BAGHDAD, Oct. 1 (Xinhua) -- Violence, terrorist acts and armed conflicts across Iraq have killed 196 civilians and wounded 381 others in September, the United Nations Assistance Mission for Iraq (UNAMI) said on Sunday.
A UNAMI statement said figures of casualties do not include security members, as the Iraqi military declined to give information about casualties among the troops.
Previous figures of security members' casualties released by UNAMI were questioned by the Iraqi military as "inaccurate."
Most of the civilian casualties occurred in the Iraqi capital Baghdad, where 37 were killed and 157 others injured in multiple violent incidents, including that a deadly car bombing ripped through a busy marketplace in the Shiite neighborhood of Sadr City in eastern Baghdad on Aug. 28.
Jan Kubis, the UN envoy to Iraq and the UNAMI chief, said the continuing suffering of civilians is shedding light on the terrorist Islamic State (IS) group's ability to strike despite its defeats in the battlefields across the country.
Kubis referred to the deadly attack on Sept. 14 when IS claimed the killing of some 180 people, including Iranian pilgrims, in the coordinated attacks of a car bomb and a gunfire near the city of Nasriyah in Iraq's southern province of Dhi Qar.
"This (Dhi Qar attack) only proves that the terrorist Daesh (IS group) remains a potent force, if not resolutely countered throughout the whole country as a matter of priority, without any distractions that divert attention elsewhere," Kubis said.
"Attacks like this serve as a call for all Iraqis to set aside their differences, no matter how significant and how deep-rooted, and to continue working together in fighting Daesh (IS)," he said.
Kubis also said that IS group is "on the verge of being wiped out from the soil of Iraq" by the combined efforts of the security forces, Kurdish Peshmerga and local tribal fighters.
"Every dispute and discord to prolong its lease of life here and in the region, to pursue its global terrorist objectives," Kubis warned.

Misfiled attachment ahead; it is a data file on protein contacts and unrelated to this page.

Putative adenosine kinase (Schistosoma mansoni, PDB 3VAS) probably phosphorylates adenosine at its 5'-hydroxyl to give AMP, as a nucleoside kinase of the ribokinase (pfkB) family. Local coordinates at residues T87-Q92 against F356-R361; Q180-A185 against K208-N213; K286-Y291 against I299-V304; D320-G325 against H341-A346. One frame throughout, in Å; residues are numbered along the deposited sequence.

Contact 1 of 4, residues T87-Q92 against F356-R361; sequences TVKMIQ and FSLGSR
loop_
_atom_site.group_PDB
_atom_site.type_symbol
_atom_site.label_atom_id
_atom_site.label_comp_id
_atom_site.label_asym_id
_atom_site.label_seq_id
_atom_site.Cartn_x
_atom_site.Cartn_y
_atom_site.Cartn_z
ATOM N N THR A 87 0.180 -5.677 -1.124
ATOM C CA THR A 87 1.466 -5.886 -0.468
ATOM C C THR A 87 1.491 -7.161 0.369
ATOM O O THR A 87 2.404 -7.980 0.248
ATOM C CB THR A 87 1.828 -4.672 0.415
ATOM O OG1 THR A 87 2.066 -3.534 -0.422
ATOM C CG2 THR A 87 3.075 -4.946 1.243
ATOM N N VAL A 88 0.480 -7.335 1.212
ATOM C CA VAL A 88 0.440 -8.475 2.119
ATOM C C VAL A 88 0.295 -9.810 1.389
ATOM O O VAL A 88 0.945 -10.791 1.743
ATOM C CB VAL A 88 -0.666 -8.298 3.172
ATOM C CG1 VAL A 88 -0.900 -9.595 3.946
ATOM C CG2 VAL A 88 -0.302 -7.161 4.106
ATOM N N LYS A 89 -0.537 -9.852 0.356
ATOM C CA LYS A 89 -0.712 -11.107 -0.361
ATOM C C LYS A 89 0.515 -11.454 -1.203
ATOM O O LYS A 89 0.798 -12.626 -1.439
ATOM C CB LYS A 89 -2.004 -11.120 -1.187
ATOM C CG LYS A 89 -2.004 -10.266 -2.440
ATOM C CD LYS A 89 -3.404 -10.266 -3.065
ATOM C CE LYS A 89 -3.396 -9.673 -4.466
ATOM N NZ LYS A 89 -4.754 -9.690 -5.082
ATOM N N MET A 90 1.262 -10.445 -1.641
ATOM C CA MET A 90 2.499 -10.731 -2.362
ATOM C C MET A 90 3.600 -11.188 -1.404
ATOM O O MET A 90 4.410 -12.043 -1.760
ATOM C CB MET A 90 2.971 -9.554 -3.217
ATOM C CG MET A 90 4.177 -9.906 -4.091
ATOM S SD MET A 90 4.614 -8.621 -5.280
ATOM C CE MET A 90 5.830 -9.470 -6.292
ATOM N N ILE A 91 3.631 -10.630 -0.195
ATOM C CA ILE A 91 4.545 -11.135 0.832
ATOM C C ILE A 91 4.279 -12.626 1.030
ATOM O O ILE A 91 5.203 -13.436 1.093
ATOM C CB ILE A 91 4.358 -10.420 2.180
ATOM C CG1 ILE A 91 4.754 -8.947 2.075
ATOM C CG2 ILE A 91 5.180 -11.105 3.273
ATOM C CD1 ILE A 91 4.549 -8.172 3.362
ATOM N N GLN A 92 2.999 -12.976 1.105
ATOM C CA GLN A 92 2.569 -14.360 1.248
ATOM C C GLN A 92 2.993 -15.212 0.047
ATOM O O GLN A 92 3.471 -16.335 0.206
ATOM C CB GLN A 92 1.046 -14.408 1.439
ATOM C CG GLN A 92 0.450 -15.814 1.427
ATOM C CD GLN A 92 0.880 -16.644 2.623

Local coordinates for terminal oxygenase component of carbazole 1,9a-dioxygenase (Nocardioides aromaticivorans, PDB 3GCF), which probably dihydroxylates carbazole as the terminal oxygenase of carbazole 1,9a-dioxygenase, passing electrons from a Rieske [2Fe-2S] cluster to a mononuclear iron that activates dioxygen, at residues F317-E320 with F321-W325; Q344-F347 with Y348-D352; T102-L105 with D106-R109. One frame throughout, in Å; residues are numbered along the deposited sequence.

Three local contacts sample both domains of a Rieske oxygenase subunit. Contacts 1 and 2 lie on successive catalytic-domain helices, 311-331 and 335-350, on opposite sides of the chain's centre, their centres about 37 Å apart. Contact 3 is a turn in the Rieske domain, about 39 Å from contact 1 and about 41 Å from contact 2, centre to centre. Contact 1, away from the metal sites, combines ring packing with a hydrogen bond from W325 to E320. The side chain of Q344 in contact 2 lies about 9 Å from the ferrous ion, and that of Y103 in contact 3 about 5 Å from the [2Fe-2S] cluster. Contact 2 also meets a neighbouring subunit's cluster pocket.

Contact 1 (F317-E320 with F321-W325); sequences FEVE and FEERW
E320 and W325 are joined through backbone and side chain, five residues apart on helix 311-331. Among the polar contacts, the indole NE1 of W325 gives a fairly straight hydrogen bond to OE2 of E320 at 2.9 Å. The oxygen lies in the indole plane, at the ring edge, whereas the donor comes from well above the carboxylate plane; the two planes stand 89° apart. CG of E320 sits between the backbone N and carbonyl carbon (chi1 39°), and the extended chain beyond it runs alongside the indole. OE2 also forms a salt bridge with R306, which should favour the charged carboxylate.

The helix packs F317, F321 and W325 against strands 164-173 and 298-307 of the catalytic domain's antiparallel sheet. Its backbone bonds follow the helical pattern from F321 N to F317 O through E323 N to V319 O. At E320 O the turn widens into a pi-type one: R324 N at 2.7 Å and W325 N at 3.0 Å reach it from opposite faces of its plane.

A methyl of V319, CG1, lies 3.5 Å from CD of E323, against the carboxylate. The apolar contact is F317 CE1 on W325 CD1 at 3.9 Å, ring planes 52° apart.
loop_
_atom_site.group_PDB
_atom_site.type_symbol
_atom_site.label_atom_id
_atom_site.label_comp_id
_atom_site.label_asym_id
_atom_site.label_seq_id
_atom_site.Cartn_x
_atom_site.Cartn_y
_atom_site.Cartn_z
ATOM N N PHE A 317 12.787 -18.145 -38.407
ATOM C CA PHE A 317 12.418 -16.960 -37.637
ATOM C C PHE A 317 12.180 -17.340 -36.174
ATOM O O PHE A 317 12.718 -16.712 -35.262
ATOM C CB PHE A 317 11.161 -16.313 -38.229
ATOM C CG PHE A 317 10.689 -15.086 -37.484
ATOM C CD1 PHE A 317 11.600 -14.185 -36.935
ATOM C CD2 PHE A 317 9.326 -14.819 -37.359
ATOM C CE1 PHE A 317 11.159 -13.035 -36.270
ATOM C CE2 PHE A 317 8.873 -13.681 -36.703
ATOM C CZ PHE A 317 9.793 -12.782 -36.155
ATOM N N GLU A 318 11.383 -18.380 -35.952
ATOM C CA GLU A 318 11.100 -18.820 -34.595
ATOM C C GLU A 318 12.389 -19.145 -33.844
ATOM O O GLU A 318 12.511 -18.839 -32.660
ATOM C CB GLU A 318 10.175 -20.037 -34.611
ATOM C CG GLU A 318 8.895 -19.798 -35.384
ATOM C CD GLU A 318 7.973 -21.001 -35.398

He concluded that fighting and defeating IS remains a "priority and requires that all Iraqis remain united behind their security forces."
UNAMI statement came as tensions are running high between Baghdad government and the semi-autonomous region of Kurdistan after the Kurdish region held a controversial referendum on independence of Kurdistan and disputed areas, including Kirkuk.
The independence referendum was opposed by many countries because it would threaten the integrity of Iraq and it could undermine fight against IS militants.
In addition, neighboring countries such as Turkey, Iran and Syria see that such a step would threaten their territorial integrity, as larger populations of Kurds live in those countries.
Meanwhile, the Iraqi forces are conducting an offensive to dislodge IS militants from their stronghold in the city of Hawijah and surrounding areas. The troops have to wage more offensives to liberate the remaining IS strongholds in the border areas with Syria, including the cities of Rawa and al-Qaim in the western province of Anbar province.
Many blame the current chronic instability, cycle of violence, and the emergence of extremist groups, such as the IS, on the United States that invaded and occupied Iraq in March 2003, under the pretext of seeking to destroy weapons of mass destruction in the country. But no such weapons have been found.